Five Things I Learned at Piscina Barcelona

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It’s morning on day three of the four-day Piscina Barcelona show, and I’ve had a couple days to get my head together.

I’ve never been to the Barcelona show before, and I didn’t know what to expect. I certainly had a number of misconceptions about the event itself; mostly, I thought it might be a waste of time for someone from this side of the Atlantic. 

I’m happy to admit I was wrong about almost everything. Here are a few things they set me straight on.

1) Piscina Barcelona is a high-quality show — well organized and presented. The show logistics (registration, structures, food, transportation, etc.) are very well managed. We usually take these things for granted, but they don’t happen by themselves, sometimes they happen badly, and other times they hardly happen at all. (Remember the fiasco in Phoenix?)

They build the booths on site; they’re not boxed and shipped like most of ours. And they use sleek designs that give the showfloor a clean, almost cinematic sheen. Very professional.

Screen Shot 2013 10 17 At 8 55 26 Am

2) It’s actually a global pool and spa market we work in, not a regional, continental one. We tend to focus on what happens in North America, and perhaps hear rumors of Europe, but after 10 minutes on this show floor, it hits home that there’s a great big pool world out there.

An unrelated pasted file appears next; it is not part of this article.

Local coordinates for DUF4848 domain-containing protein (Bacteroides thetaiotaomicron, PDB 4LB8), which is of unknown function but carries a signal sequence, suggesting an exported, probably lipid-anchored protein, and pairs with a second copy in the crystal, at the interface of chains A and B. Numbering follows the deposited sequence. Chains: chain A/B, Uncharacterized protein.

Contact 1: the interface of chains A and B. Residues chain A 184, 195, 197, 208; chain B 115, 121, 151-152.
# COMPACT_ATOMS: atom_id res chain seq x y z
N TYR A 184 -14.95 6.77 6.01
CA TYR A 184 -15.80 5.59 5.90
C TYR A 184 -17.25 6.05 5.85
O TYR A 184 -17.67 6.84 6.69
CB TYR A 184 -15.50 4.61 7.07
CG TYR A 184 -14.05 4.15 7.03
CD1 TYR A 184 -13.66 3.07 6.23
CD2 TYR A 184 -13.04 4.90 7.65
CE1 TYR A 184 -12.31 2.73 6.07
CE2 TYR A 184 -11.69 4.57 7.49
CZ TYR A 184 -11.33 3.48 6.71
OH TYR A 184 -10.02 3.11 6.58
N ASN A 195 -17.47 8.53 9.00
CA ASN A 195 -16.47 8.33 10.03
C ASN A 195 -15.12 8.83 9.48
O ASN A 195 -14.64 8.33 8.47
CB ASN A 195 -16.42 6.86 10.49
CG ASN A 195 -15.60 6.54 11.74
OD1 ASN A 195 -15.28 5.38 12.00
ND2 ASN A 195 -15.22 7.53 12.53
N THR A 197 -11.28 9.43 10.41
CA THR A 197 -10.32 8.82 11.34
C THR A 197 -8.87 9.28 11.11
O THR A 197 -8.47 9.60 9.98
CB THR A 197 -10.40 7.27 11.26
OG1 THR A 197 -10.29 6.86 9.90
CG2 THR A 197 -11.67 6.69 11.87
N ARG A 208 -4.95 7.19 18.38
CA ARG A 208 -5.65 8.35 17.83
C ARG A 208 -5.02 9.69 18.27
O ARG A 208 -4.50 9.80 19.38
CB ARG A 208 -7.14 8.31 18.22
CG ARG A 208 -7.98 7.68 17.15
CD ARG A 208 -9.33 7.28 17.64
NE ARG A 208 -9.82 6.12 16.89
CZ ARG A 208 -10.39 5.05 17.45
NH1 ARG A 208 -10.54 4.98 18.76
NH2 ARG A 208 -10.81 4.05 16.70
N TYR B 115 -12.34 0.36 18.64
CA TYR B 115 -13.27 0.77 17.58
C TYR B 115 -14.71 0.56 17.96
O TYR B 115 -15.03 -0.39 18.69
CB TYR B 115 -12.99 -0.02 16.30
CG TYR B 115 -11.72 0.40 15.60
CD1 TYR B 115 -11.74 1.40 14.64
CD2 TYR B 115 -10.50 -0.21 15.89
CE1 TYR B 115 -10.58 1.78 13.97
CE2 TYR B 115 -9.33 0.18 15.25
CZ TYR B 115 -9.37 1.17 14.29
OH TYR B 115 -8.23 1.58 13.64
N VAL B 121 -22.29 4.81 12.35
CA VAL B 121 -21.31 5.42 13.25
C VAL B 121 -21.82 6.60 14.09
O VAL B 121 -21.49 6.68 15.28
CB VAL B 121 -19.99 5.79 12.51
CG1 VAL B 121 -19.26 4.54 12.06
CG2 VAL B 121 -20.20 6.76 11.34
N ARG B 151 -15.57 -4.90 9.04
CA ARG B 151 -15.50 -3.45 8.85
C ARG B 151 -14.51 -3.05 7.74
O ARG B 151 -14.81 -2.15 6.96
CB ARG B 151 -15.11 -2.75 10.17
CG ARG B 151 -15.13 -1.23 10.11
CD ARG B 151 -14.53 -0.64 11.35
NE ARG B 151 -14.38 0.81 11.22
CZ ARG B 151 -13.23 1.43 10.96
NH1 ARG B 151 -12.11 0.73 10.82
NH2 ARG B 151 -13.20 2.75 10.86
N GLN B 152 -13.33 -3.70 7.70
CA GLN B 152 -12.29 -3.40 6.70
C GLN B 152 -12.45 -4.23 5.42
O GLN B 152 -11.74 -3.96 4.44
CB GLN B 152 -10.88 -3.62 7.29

Besides the attendees from all the established markets, there are a surprising number of people from emerging pool and spa markets around the world — Argentinians, Brazilians, Emeratis, Russians, Ukrainians, Indians and Chinese, just to name just a few. It’s clear by their questions they are looking to Europe and North America for answers as they fashion their individual growing markets.

3) Spain itself is a huge pool market; in the top five world-wide. Why? Because, climate-wise, it’s a lot like Southern California. Damp, cloudy Europe likes to take its vacations in warm, sunny places. 

4) Piscina Barcelona is a show that has time; literally, plenty of time. It runs for an amazing 36 hours — 10-7 for four days! We’re used to about a third of that. 

So when you step up to a booth, you immediately notice this pleasantly unfamiliar lack of haste.  Nobody is trying to get their words out in a rush before the window of opportunity slams shut.  Piscina Barcelona as a whole seems to say, “We’re all going to be here for a while, so let’s relax, and besides (the question presents itself the minute you arrive in Barcelona) what’s the hurry?”Screen Shot 2013 10 17 At 8 55 40 Am

5) If you come, make yourself presentable. At first, I couldn’t figure out why there were no attendees. There were people in the aisles, but they couldn’t be pool and spa people. I know what pool and spa people dress like.

Turns out that here, even people that make their living digging and installing and maintaining and selling, get dressed up for a trade show. Or maybe they look this way all the time? I’ve still got two days and 18 hours of show left. I’ll see if I can find out.

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